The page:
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The Butthole Surfers go big time

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As freedom-of-expression milestones go, Capitol Records’ signing of the Austin, Tex.-based hardcore hooligans Butthole Surfers may not rival Lenny Bruce’s 1962 obscenity trial. Still, it ranks as something of an event for a major American label to align itself with anything even remotely scatological. With a list of former names that includes Ashtray Baby Heads and Abe Lincoln’s Bush, as well as a 1987 album entitled Locust Abortion Technician, the Surfers have spent their 12-year careers almost guaranteeing mainstream failure. Then here comes no less a figure than Capitol president and CEO Hale Milgrim to sign the band and supply former Led Zeppelin bassist John Paul Jones to produce their big-time debut, Independent Worm Saloon.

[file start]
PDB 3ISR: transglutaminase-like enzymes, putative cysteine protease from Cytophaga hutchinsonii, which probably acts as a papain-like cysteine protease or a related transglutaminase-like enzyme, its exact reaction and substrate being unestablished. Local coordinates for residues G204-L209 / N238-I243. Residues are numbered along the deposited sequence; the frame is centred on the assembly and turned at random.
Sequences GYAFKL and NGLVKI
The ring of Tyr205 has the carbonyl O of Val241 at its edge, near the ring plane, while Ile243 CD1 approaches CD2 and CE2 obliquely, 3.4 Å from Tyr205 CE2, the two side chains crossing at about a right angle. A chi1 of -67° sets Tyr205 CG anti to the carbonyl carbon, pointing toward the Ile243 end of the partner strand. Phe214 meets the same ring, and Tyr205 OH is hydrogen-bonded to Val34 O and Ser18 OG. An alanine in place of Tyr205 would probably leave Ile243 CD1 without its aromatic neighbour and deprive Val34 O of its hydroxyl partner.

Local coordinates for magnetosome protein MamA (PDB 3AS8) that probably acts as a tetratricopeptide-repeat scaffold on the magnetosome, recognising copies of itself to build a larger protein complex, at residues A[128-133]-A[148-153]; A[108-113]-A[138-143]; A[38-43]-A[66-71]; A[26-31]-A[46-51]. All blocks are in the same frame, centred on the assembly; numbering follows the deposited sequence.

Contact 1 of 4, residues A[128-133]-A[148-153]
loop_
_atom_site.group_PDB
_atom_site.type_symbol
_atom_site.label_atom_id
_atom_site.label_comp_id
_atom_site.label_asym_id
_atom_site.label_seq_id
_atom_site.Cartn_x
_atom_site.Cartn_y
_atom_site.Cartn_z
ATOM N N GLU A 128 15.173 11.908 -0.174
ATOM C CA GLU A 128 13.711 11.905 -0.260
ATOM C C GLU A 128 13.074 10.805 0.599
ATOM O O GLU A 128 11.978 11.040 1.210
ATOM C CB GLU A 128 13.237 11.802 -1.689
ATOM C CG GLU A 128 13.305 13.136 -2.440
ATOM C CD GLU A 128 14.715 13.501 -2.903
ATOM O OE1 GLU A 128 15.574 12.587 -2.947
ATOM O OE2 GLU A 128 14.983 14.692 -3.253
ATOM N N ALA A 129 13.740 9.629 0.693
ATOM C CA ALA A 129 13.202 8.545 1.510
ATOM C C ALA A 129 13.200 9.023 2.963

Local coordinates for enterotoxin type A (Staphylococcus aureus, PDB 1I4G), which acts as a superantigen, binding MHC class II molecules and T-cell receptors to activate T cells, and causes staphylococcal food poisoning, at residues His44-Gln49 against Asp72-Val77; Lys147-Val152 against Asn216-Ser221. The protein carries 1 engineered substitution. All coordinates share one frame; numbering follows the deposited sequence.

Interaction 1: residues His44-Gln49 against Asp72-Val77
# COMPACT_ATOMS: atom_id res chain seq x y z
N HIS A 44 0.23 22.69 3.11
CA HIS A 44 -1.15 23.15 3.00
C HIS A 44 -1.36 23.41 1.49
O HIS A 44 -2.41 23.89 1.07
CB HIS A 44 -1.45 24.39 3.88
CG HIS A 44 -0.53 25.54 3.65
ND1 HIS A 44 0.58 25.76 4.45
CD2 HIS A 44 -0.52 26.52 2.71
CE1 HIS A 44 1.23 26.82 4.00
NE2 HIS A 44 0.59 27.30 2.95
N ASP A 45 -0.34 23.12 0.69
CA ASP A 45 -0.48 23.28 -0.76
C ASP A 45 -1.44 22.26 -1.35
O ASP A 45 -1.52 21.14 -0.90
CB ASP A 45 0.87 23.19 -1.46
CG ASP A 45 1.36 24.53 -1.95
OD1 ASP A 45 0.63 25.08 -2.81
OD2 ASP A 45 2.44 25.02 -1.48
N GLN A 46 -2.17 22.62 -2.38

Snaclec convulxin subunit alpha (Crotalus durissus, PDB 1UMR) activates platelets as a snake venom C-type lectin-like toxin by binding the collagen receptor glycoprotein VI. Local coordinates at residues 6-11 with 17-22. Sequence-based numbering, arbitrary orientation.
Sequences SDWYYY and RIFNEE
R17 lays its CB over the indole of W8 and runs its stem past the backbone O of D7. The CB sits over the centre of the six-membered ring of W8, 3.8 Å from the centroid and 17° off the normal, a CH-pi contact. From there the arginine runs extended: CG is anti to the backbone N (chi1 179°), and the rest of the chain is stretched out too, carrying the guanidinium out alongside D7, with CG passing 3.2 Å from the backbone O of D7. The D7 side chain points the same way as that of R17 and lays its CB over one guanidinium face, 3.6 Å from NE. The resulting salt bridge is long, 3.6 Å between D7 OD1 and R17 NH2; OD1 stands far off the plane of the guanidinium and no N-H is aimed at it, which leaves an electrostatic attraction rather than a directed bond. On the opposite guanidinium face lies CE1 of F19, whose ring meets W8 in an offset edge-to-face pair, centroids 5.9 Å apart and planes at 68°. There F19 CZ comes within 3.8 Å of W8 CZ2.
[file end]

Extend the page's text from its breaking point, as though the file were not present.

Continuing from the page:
Don’t expect any wimpy diminutions of the name in anticipation of bluenose consumer backlash, either; Capitol’s spreading the moniker loud and proud. ”They have a controversial name to some degree, but it’s not going to cause and major problems,” insists vice president of marketing Jeremy Hammond. ”Our marketing plan isn’t about compromises. Radio stations can call them B.H. Surfers if they want. All I want is the airplay.” Surfers guitarist Paul Leary also pooh-poohs any impending flak, citing a brave new world of butt references on TV, including MTV’s new animated show Beavis & Butt-Head and Denis Leary’s heavily rotated video ”Asshole.” ”The Japanese have been into (butt) humor for a long time,” offers Paul Leary. And what does he make of his band’s success, almost in spite of itself? ”We just cracked up and charged ahead like the idiot fools we are.”

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